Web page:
The government appealed that decision to the full 10th Circuit, which granted the request and held oral arguments last year.

In Wednesday's ruling, the majority of the full court found the exclusion of the testimony was within Nottingham's discretion.

Judge Jerome Holmes, writing for the five judges, also said Nacchio had ample notice that he needed to provide the methodology in advance of Fischel's taking the stand.

"Mr. Nacchio is attempting to recast an unremarkable district court evidentiary ruling as an invidious act of judicial hubris," Holmes wrote.  "But it will not work."

In a dissenting opinion, the minority judges said they had "nagging doubts" about Nottingham's fairness toward Nacchio, and that it was the judge, not defense attorneys, who made a mistake.

"If the decision here was not an abuse of discretion, we wonder what one would look like," they wrote.

Nelson Phelps, executive director of the Association of U S West Retirees, immediately received e-mails and calls from retirees pleased that Nacchio's conviction had been reinstated.

"So many of them were hurt;  they lost so much" when Qwest stock plummeted, Phelps said.

"Now, the question so many have is 'When is he going to jail?' " Phelps said.  "Will the Supreme Court even hear (the case)?  In the end, he's only delaying what I think is the obvious."

In addition, Nacchio faces civil lawsuits, including one by the Securities and Exchange Commission.  Wednesday's ruling, if it stands, is likely to strengthen aspects of the civil cases, which require a lower burden of proof.

Qwest, which also still faces some lingering civil lawsuits stemming from Nacchio's tenure as CEO, declined comment on the appellate court's decision.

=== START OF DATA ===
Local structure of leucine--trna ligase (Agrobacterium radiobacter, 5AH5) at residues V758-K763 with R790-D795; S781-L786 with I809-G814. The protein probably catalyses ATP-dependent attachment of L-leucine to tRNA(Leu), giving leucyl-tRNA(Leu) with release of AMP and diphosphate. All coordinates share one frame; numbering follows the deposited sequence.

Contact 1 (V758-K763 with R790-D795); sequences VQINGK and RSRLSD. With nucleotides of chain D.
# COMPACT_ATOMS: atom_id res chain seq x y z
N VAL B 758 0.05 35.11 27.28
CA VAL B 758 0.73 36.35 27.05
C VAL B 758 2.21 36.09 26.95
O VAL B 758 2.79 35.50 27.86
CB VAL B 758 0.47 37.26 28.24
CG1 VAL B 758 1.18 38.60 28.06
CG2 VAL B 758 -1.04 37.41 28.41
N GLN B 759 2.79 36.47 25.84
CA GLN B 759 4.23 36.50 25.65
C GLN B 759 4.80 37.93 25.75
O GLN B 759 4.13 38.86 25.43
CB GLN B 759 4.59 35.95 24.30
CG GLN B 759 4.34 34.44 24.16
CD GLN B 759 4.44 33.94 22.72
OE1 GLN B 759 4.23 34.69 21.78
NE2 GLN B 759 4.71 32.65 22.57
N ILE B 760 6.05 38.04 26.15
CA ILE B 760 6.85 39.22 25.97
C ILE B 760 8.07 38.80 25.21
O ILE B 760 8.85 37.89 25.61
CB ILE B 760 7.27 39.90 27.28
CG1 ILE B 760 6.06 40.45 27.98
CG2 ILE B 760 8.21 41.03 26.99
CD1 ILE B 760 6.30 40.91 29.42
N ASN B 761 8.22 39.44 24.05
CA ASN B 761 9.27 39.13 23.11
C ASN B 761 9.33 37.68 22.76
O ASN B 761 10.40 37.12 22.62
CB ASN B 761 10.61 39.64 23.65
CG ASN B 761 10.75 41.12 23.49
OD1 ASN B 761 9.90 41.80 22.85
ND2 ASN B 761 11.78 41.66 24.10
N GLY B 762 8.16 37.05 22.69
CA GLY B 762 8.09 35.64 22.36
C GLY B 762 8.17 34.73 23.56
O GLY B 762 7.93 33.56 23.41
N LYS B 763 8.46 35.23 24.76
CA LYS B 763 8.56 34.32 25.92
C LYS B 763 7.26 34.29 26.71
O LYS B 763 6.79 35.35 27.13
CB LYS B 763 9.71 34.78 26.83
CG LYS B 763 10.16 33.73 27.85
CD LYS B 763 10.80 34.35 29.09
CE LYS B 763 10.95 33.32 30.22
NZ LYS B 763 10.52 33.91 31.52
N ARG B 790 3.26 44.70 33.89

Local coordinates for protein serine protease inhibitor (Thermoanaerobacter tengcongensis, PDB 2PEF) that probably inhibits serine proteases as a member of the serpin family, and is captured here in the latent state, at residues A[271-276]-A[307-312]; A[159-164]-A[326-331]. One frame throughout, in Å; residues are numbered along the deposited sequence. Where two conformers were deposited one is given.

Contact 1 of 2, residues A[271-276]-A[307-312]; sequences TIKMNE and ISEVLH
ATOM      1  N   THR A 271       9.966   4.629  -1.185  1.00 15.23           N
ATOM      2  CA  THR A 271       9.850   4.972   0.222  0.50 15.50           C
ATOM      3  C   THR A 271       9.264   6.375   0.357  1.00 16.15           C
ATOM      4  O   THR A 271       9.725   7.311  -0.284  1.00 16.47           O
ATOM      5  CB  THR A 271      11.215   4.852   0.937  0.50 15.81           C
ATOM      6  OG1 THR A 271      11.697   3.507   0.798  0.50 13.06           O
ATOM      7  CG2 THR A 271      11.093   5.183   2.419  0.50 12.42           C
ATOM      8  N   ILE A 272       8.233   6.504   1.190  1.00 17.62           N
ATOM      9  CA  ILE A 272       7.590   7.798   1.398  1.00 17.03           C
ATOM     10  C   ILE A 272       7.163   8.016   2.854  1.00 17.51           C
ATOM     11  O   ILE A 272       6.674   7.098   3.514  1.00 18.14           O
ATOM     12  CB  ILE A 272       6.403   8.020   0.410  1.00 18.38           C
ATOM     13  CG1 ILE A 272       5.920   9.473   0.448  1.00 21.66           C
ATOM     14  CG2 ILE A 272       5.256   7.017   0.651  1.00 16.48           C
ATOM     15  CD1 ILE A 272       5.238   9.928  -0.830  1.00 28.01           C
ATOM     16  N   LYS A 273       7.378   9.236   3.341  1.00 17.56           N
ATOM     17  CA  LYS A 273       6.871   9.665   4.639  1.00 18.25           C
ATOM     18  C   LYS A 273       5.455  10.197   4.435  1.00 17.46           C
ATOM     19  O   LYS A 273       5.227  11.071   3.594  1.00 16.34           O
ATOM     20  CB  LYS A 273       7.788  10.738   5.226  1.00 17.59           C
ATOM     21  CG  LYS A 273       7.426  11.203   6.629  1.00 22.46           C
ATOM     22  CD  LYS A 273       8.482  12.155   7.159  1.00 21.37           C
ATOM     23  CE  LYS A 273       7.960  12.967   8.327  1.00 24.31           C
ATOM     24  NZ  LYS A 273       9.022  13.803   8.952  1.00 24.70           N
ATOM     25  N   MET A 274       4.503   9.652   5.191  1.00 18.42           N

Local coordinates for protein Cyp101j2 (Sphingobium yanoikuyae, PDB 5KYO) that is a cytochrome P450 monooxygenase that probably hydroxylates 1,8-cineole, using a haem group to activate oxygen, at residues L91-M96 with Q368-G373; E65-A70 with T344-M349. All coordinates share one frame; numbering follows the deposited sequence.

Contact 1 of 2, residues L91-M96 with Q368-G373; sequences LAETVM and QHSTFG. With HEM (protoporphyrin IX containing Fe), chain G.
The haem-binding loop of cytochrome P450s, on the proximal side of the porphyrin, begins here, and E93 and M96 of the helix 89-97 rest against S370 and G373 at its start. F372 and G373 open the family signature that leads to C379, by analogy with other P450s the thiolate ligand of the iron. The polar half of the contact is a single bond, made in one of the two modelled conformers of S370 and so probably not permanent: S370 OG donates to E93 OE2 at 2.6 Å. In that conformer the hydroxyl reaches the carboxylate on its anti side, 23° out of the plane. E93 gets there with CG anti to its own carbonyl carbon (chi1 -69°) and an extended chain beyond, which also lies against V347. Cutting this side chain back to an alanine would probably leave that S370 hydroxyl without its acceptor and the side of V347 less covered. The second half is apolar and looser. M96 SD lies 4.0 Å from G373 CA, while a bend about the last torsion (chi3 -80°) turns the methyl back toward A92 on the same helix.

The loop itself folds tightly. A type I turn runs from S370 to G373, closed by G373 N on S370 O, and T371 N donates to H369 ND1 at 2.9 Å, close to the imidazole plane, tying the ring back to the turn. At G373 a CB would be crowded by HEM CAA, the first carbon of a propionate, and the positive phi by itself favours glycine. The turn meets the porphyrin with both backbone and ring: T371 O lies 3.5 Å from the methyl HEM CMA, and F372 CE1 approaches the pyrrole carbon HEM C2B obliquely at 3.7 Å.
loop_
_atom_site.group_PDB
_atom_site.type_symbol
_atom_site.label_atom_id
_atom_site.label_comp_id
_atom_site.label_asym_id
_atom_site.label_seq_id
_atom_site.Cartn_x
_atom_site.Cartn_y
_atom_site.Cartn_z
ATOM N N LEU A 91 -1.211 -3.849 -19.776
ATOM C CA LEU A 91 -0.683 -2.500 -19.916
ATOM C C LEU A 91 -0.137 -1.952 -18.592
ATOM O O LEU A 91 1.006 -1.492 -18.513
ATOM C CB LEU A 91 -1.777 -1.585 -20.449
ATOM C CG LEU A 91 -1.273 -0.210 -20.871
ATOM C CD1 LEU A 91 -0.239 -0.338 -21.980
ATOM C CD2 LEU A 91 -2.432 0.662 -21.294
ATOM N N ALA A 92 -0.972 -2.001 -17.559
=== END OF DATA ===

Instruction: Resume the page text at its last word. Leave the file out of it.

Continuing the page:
The Denver telco has spent tens of millions of dollars defending Nacchio against civil and criminal allegations.

Qwest is no longer on the hook to pay for Nacchio's criminal legal fees, thanks to a settlement agreement with Nacchio's defense team in 2007.  Qwest reserved the right to try to recover certain legal expenses once the Nacchio appeals process runs its course.

It was unclear Wednesday when the three-judge panel will reconsider Nacchio's sentence in the criminal case.

Nacchio's attorneys argued at his 2007 sentencing that he should be required to forfeit as little as $1.8 million, the amount the defense determined was the financial gain Nacchio enjoyed because of the nonpublic, or "insider," information.  Another scenario they presented would have seen Nacchio forfeiting $42 million, his stock-sale profits.  They said his prison sentence should be a maximum of 41 months, if any prison term is ordered, and the fine no more than $6 million. or 303-954-5343


*  The Bureau of Prisons will designate a prison facility for Nacchio, a process that could take several weeks.

*  Nacchio must report to the prison within 15 days of the designation being made.

*  Defense attorneys may ask the U.S. Supreme Court to stay the order of imprisonment, allowing him to remain free pending a final outcome.

*  Nacchio's attorneys have 90 calendar days from Wednesday to file a petition asking the Supreme Court to hear the case.  If the government chooses to respond, it would have 30 days after the petition is filed.

*  The court would likely decide during its next term, which starts in October, whether to hear the case.  There is no deadline for the court to make its decision.

* A three-judge panel of the 10th Circuit Court of Appeals must reconsider his sentence.  That schedule has not been set.